"That was a pivotal moment in my basketball career, and I think in life in general,' he said. "It taught me a lot. That injury made me put things into perspective. It helped me mature a lot. I was able to come back and make a strong recovery and then, last year, have a pretty successful year.
"It let me take a step back and look at basketball and appreciate what I had before I had gotten hurt. It reignited that passion I had for basketball."
Tigers in transition
The Tigers have entered a transitional period after winning three straight AUS titles before having that run ended by UNB last year. The names are less familiar now than they were a few years back.
Shoveller brings a veteran presence to the group as it matures toward tournament time in March.
Playing for his country helped his growth as a player.
"If you had asked me when I was hurt or rehabbing if that was at all possible, I would have told you no way. But I worked really hard and was able to have a successful year last. It was just such an honour to get the call just to be considered. Once I was on the team it was like a dream come true.
"As a kid, something I always wanted to do was play for Team Canada. To get to live out that dream and go to Australia was amazing."
Plato is a notorious taskmaster, particularly when it comes to the defensive end. Shoveller will earn his minutes on the floor like everyone else.
"It's been great," he said. "Coach Plato is tough and you have to earn everything with him. But for me coming in as an older guy I'm just trying to bring experience and a level of maturity and just try to be a mentor to younger guys. But the guys have been really welcoming and I'm just trying to help the team however I can."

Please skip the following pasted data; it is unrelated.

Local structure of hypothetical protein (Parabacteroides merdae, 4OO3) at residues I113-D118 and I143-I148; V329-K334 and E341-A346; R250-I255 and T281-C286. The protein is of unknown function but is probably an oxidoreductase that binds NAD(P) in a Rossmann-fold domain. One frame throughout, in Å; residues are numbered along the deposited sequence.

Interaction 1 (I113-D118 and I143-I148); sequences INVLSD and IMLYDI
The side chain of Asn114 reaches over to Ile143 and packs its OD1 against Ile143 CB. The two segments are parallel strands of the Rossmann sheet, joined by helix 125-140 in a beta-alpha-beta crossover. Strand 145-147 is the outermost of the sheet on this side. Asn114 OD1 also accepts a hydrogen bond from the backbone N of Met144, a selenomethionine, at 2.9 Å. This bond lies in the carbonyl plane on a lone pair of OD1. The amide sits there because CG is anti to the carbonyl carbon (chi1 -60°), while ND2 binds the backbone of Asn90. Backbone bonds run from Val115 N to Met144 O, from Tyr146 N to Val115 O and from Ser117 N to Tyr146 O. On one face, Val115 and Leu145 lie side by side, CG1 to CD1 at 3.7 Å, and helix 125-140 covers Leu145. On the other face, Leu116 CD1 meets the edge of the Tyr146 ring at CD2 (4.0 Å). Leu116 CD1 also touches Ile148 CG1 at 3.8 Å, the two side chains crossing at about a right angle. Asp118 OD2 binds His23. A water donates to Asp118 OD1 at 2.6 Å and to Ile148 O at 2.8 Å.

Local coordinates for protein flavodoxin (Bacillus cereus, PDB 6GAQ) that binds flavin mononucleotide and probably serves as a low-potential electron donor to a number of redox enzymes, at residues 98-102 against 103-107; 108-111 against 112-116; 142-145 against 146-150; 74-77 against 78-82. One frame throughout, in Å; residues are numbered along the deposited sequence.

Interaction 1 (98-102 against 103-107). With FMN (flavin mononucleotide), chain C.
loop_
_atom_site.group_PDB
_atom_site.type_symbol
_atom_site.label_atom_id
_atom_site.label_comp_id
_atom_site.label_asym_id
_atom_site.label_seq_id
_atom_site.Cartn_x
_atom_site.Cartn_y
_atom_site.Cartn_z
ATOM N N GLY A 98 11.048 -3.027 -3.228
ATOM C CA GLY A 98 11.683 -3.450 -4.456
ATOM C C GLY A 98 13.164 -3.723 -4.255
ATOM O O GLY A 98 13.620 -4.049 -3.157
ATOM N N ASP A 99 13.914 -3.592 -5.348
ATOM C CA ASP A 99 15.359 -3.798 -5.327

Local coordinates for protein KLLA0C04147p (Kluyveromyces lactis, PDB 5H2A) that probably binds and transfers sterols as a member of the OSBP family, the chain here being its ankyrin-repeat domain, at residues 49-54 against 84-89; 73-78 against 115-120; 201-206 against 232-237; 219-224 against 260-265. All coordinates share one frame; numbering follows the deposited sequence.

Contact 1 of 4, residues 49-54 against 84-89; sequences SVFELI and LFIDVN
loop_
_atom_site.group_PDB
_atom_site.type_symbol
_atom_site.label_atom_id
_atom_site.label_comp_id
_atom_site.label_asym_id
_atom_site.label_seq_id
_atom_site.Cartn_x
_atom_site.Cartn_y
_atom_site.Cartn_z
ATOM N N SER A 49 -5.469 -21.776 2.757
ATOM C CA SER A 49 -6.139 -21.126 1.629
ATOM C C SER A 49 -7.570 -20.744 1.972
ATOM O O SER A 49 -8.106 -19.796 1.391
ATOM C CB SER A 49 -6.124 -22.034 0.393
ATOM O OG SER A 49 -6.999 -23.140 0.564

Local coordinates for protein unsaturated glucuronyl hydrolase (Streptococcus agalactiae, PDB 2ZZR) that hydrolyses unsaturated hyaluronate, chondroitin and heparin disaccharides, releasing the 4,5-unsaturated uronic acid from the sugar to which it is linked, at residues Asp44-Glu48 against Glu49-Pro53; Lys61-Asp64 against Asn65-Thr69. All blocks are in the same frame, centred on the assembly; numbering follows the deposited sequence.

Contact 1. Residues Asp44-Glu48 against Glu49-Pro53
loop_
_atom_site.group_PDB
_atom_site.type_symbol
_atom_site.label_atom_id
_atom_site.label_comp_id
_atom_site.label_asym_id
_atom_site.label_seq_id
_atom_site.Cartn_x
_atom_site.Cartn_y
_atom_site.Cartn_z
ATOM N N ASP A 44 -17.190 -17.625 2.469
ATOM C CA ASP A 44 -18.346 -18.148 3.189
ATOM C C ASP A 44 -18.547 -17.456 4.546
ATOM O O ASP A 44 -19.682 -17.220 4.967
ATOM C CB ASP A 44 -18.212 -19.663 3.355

The Tigers completed a 9-1 pre-season that included winning the Naismith Classic in Ontario with wins over Waterloo, Wilfrid Laurier and Ottawa. They open their regular-season schedule with games Saturday and Sunday against Cape Breton in Halifax.
Shoveller tournament 'once-in-a-lifetime' chance
The pre-season has allowed us to play a bunch of different teams and get used to playing with each other and I think the team that you see is now, we're not nearly as good as we are going to be in March when nationals come around," Shoveller said. "That's the end goal, to be playing our best basketball in the nationals."
He's constantly reminded of his family name in his new city.
"I've felt at home ever since I got here. It's been really cool just to be around the city, and around Dal, and have people come up to me who knew my grandparents and tell me stories about them because I never got a chance to meet my grandfather."
From Dec. 28-30, Shoveller will play in the tournament that bears his family name. Queen's played in the event in 2016-17, the year he was sidelined.
"It will be pretty special. I'm excited, but my family is equally excited. It's always been such an honour to have that tournament named for my grandparents. While my nan was still alive she was always right there at centre court and it meant a lot to her. She and I had a special connection when I was growing up so it's going to mean a lot to me to play in that tournament with my family there supporting me. It's will be a once-in-a-lifetime experience."
(Monty Mosher is an award-winning sportswriter with more than 30 years covering university sport in the Atlantic region. He can be reached at firstname.lastname@example.org)